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 George D. Aiken Forestry Sciences Lab                        705 Spear Street  South Burlington, Vermont 05403

(802) 951-6771

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LIVELIHOOD DIVERSITY:

Non-Timber Forest Products in Michiganís Upper Peninsula


Marla R. Emery, PH.D.

 

USDA Forest Service

Northeastern Research Station


What is the role of non-timber forest products in household livelihoods of Michiganís Upper Peninsula?

A year of fieldwork in Michiganís Upper Peninsula revealed that non-timber forest products (NTFP) such as boughs, mushrooms, bark, and berries continue to be an important part of many peopleís livelihoods in this heavily forested northern region. Interviews with gatherers identified 138 products from more than 80 botanical species. These products have medicinal, food, floral, and ceremonial uses. They provide for gatherer householdsí needs through both nonmarket and market means. Most gatherers have multigenerational ties to the regionís forests and acquired the ecological knowledge and skills needed for successful gathering from older family members. The role of NTFP as a livelihood strategy varies over time, becoming most important when formal employment and income are not adequate to meet household needs.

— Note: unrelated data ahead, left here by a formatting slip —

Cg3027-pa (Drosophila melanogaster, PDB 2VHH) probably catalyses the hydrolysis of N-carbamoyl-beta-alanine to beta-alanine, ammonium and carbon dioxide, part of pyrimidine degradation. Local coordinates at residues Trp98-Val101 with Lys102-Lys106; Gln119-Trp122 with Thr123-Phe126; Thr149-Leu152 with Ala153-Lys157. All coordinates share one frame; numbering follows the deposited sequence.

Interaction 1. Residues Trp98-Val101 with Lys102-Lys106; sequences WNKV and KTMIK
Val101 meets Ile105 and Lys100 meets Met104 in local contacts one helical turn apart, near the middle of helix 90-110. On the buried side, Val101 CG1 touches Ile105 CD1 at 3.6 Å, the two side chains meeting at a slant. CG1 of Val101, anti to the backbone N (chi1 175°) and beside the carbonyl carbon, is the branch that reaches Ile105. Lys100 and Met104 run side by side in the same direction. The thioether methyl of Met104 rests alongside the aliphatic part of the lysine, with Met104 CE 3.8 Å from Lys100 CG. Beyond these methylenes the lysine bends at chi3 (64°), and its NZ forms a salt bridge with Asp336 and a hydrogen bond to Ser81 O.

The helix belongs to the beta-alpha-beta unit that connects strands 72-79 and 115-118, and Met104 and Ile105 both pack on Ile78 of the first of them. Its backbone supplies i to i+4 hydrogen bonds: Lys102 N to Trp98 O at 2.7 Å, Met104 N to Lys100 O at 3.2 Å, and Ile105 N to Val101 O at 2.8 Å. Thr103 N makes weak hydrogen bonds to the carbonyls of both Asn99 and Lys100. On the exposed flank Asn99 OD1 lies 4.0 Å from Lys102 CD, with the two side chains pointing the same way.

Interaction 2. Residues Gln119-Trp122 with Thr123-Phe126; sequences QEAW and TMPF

Visit the following links to learn more:


This site is based on: Emery, Marla R. 1998. Invisible Livelihoods: Non-Timber Forest Products in  Michigan's Upper Peninsula. New Brunswick: Rutgers University.

A complete copy may be ordered from UMI:http://wwwlib.umi.com/dxweb/search  (order #  9915435)


Special thanks to the Hiawatha National Forest and the Northern Global Change Program for their co-sponsorship of the research.

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